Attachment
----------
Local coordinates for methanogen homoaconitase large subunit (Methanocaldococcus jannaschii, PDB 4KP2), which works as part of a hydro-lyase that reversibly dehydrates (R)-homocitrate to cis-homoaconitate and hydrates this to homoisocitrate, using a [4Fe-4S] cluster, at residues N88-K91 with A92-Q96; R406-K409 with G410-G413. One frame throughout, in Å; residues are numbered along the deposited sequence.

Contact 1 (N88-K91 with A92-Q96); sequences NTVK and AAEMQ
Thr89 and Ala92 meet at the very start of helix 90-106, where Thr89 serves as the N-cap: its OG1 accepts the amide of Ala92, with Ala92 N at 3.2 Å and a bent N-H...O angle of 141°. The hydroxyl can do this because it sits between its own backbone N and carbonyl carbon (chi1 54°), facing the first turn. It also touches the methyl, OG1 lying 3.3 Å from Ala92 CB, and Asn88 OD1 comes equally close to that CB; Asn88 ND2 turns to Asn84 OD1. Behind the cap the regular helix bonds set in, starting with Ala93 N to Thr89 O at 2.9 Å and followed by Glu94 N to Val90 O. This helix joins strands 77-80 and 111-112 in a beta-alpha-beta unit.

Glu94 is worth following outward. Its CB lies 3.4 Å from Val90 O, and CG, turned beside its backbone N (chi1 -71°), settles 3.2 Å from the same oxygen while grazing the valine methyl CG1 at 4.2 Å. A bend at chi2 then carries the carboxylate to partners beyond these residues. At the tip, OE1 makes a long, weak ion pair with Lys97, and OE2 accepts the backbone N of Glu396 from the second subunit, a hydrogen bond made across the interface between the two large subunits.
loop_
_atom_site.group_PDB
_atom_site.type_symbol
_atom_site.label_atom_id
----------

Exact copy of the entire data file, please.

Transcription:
Local coordinates for methanogen homoaconitase large subunit (Methanocaldococcus jannaschii, PDB 4KP2), which works as part of a hydro-lyase that reversibly dehydrates (R)-homocitrate to cis-homoaconitate and hydrates this to homoisocitrate, using a [4Fe-4S] cluster, at residues N88-K91 with A92-Q96; R406-K409 with G410-G413. One frame throughout, in Å; residues are numbered along the deposited sequence.

Contact 1 (N88-K91 with A92-Q96); sequences NTVK and AAEMQ
Thr89 and Ala92 meet at the very start of helix 90-106, where Thr89 serves as the N-cap: its OG1 accepts the amide of Ala92, with Ala92 N at 3.2 Å and a bent N-H...O angle of 141°. The hydroxyl can do this because it sits between its own backbone N and carbonyl carbon (chi1 54°), facing the first turn. It also touches the methyl, OG1 lying 3.3 Å from Ala92 CB, and Asn88 OD1 comes equally close to that CB; Asn88 ND2 turns to Asn84 OD1. Behind the cap the regular helix bonds set in, starting with Ala93 N to Thr89 O at 2.9 Å and followed by Glu94 N to Val90 O. This helix joins strands 77-80 and 111-112 in a beta-alpha-beta unit.

Glu94 is worth following outward. Its CB lies 3.4 Å from Val90 O, and CG, turned beside its backbone N (chi1 -71°), settles 3.2 Å from the same oxygen while grazing the valine methyl CG1 at 4.2 Å. A bend at chi2 then carries the carboxylate to partners beyond these residues. At the tip, OE1 makes a long, weak ion pair with Lys97, and OE2 accepts the backbone N of Glu396 from the second subunit, a hydrogen bond made across the interface between the two large subunits.
loop_
_atom_site.group_PDB
_atom_site.type_symbol
_atom_site.label_atom_id